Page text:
A futures contract is "created" when any buyer (long) and any seller (short) agree on an initial price. The initial buyer and seller may both be speculators betting against each other. The "open interest" in a futures market represents the number of active contracts. A contract is "destroyed" whenever corresponding long and short positions are closed out.
Futures trading was traditionally conducted by open outcry in one of the trading "pits" (like little round amphitheaters) on the exchange floor. Traders would signal their agreed quantities and price and send out matched buy and sell order slips for resolution. The trading pits are now replaced by computerized trading.
To take a short or long position in a futures market, you simply establish a margin account with a brokerage that handles trading in those contracts, and then send in your buy and sell orders. Each trade costs you a small brokerage commission which is deducted from your account. Since futures speculation is highly leveraged and prices are often volatile, the potential gains and losses are large.
For example, suppose contracts for light sweet crude oil (WTI) for delivery six months from now are currently selling at $100 per barrel. Each contract represents 1,000 barrels. Suppose you have $50,000 in your brokerage account, and you buy 10 of these contracts, taking a ride on a million dollars worth of oil. Each one-penny move in the price per barrel means a $100 profit or loss for you. The price per barrel could jump $5 in a single day, and you would have made $50,000--doubling your money. Or it could drop $5 per barrel, and you would be wiped out.
Most of the players in commodity futures markets are speculators, taking on risk with the expectation of profit. But our Iowa corn farmer isn't gambling with corn futures, she's hedging. For her, facing the price risk without the offsetting short futures position would be a much bigger gamble.
Note that it doesn't matter that she's not growing the type of corn the CBT contract specifies, or that she has no intention of delivering her corn to Chicago. Most futures contracts are simply canceled out rather than executed. She will harvest and sell her corn locally, and close out her short futures position before the contracts expire. What does matter is that the price of the futures contract moves in parallel with her local market price for corn.
In the example above, the hedge strategy paid off handsomely; without it, she would have received $3.72/bu instead of $4.27. On a farm with 500 acres of cropland yielding 160 bushels/acre, or 80,000 bushels total, that's $44,000 of revenue achieved by shorting 16 contracts.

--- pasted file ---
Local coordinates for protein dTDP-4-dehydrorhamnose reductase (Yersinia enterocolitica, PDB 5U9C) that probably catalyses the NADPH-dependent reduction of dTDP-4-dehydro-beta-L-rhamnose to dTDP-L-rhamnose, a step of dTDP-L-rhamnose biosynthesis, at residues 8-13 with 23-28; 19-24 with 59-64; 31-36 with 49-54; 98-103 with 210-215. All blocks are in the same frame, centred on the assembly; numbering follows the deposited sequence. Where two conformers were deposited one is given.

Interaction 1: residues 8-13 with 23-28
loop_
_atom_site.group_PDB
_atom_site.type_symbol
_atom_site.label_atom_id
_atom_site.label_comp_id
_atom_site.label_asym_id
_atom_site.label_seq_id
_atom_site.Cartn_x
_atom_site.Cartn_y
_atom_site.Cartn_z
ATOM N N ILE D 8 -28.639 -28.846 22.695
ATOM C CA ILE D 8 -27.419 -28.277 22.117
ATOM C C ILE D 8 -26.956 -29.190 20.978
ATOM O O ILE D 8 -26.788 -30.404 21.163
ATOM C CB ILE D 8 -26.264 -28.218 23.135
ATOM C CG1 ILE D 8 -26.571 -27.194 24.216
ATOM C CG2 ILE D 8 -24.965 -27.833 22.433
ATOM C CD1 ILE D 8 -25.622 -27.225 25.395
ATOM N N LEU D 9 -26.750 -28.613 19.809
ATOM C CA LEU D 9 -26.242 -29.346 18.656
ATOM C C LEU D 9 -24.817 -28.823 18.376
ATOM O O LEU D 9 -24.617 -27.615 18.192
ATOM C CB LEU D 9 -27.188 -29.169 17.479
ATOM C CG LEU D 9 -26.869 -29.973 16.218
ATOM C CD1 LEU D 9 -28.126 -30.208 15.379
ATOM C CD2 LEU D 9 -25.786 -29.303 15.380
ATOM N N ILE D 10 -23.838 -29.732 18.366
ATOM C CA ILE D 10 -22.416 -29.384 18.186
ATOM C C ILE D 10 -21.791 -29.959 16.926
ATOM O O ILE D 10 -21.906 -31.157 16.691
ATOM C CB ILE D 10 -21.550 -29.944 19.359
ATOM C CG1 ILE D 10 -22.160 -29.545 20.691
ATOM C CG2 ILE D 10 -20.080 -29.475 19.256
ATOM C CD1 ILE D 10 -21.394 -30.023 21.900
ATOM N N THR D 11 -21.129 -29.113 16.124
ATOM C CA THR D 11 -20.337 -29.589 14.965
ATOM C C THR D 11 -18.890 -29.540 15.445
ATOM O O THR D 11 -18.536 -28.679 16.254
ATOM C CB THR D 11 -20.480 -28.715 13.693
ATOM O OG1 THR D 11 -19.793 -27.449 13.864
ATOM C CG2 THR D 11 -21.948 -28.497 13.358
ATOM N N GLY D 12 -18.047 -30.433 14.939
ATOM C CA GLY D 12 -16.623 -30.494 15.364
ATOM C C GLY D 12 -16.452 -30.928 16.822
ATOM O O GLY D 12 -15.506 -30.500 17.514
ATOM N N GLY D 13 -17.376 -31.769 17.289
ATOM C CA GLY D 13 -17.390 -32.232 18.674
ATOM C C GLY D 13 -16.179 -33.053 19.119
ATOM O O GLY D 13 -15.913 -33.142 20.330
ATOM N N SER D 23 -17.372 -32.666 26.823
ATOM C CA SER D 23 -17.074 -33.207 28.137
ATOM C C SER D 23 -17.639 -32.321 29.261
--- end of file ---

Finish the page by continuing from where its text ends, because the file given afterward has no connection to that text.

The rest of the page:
On the other hand, suppose local corn prices rose to, say, $4.75/bu between May and September, while the futures price rises in parallel from $4.15/bu to $4.65/bu. Closing out the short futures position costs her the extra revenue she gained in the cash market, e.g.:
So the futures position effectively locks in her price either way. She got $4.25, which is what she wanted at the outset, but she may envy neighboring farmers who didn't hedge and got 50 cents more per bushel. Fortunately there is another hedging strategy that would guarantee her $4.25/bu if the cash price falls without sacrificing the profitability of a price increase. Instead of shorting corn futures, she could buy a "put" option on corn futures.
A futures contract is a "derivative" of the actual commodity market. Commodity options are derivatives of the commodity futures market. There are two types of options--puts and calls--and two parties in any options market--the writer (seller) of the option, and the buyer of the option.
The buyer of a "call" option acquires the right, but not the obligation, to buy the underlying asset from the option writer (seller) at a specified "strike price" on or before a specified expiration date.
The buyer of a "put" option acquires the right, but not the obligation, to sell the underlying asset to the option writer (seller) at a specified "strike price" on or before the specified expiration date of the option.
Our farmer could buy put options on September corn futures (one option per futures contract) at a $4.20/bu strike price. She would pay the writer of these options a "premium" to compensate him for assuming her price risk.
Here's how the farmer's option strategy performs under price increase and decrease scenarios:
Since the current (May) cash price is $4.25/bu, a September put option with a $4.20/bu strike price is "out of the money" because it has no intrinsic value. You wouldn't exercise an option to sell for less than the current market price, neither would you exercise an option to buy for more than the current market price.
Our farmer could buy "in-the-money" September puts with a $4.40 strike price. These puts would have $0.15/bu "intrinsic value" (the current price minus the strike price) which would be included in the premium paid to the option-writer.